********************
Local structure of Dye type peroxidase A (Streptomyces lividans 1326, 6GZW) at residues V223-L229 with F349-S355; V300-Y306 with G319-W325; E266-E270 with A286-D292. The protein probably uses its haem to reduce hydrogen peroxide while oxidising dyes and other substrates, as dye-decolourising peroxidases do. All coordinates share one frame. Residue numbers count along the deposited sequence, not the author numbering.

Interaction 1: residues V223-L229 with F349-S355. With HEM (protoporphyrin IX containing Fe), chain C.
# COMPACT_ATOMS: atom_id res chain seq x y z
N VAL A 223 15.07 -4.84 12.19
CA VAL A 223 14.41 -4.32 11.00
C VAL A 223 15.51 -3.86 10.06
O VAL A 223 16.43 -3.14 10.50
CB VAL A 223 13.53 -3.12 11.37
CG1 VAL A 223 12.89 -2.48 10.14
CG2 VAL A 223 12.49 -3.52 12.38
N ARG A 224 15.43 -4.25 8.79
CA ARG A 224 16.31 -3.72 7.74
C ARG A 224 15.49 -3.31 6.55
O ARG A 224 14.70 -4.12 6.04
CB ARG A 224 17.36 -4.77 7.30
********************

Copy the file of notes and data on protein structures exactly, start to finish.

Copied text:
Local structure of Dye type peroxidase A (Streptomyces lividans 1326, 6GZW) at residues V223-L229 with F349-S355; V300-Y306 with G319-W325; E266-E270 with A286-D292. The protein probably uses its haem to reduce hydrogen peroxide while oxidising dyes and other substrates, as dye-decolourising peroxidases do. All coordinates share one frame. Residue numbers count along the deposited sequence, not the author numbering.

Interaction 1: residues V223-L229 with F349-S355. With HEM (protoporphyrin IX containing Fe), chain C.
# COMPACT_ATOMS: atom_id res chain seq x y z
N VAL A 223 15.07 -4.84 12.19
CA VAL A 223 14.41 -4.32 11.00
C VAL A 223 15.51 -3.86 10.06
O VAL A 223 16.43 -3.14 10.50
CB VAL A 223 13.53 -3.12 11.37
CG1 VAL A 223 12.89 -2.48 10.14
CG2 VAL A 223 12.49 -3.52 12.38
N ARG A 224 15.43 -4.25 8.79
CA ARG A 224 16.31 -3.72 7.74
C ARG A 224 15.49 -3.31 6.55
O ARG A 224 14.70 -4.12 6.04
CB ARG A 224 17.36 -4.77 7.30